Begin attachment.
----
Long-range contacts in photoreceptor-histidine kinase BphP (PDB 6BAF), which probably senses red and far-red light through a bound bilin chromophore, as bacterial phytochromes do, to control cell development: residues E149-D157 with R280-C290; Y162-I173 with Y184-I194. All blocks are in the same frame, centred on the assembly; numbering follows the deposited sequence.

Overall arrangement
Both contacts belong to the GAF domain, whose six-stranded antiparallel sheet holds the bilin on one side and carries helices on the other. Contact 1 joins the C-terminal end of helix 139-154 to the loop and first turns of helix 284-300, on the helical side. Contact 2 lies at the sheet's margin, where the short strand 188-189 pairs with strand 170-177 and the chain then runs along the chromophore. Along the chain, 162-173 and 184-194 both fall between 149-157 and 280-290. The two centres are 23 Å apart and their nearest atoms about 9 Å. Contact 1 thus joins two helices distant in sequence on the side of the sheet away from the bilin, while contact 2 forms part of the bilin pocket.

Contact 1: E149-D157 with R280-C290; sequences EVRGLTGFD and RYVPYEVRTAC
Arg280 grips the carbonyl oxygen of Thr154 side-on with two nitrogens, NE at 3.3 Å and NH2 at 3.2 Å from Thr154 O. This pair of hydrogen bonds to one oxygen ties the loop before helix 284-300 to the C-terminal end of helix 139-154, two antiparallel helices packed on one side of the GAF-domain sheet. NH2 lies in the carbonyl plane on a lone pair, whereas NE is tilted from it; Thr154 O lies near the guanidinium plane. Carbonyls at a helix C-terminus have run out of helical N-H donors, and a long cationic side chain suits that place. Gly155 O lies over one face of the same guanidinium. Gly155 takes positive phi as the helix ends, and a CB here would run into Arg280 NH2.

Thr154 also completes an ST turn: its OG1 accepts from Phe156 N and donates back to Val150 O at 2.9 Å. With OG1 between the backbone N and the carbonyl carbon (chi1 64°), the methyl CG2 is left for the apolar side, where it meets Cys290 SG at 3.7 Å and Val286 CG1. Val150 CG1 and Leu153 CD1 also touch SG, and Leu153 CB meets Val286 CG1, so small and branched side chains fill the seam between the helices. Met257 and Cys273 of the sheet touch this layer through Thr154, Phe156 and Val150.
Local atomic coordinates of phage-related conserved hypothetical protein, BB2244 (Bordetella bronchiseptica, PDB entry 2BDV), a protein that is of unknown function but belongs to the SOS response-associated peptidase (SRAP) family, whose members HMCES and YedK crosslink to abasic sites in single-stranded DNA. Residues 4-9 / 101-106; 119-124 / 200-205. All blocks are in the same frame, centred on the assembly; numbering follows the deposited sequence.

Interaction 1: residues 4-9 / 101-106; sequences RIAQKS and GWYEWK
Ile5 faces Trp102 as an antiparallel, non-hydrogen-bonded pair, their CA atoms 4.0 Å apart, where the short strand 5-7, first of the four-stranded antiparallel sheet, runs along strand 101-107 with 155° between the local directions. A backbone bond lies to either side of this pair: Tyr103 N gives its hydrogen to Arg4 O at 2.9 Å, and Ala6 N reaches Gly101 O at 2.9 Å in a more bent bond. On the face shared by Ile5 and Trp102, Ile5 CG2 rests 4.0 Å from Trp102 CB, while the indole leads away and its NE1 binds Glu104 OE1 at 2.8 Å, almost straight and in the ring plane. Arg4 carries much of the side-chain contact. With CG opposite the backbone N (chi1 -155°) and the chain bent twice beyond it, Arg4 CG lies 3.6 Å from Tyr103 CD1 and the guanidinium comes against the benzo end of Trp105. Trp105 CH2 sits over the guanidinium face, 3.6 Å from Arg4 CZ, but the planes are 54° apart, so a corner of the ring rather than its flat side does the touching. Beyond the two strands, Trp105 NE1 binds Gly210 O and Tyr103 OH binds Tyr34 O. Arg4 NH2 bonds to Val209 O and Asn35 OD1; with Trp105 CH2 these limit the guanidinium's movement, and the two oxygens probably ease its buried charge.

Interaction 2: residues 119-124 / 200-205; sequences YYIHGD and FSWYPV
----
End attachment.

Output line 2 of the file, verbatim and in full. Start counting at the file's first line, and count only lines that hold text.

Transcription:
Overall arrangement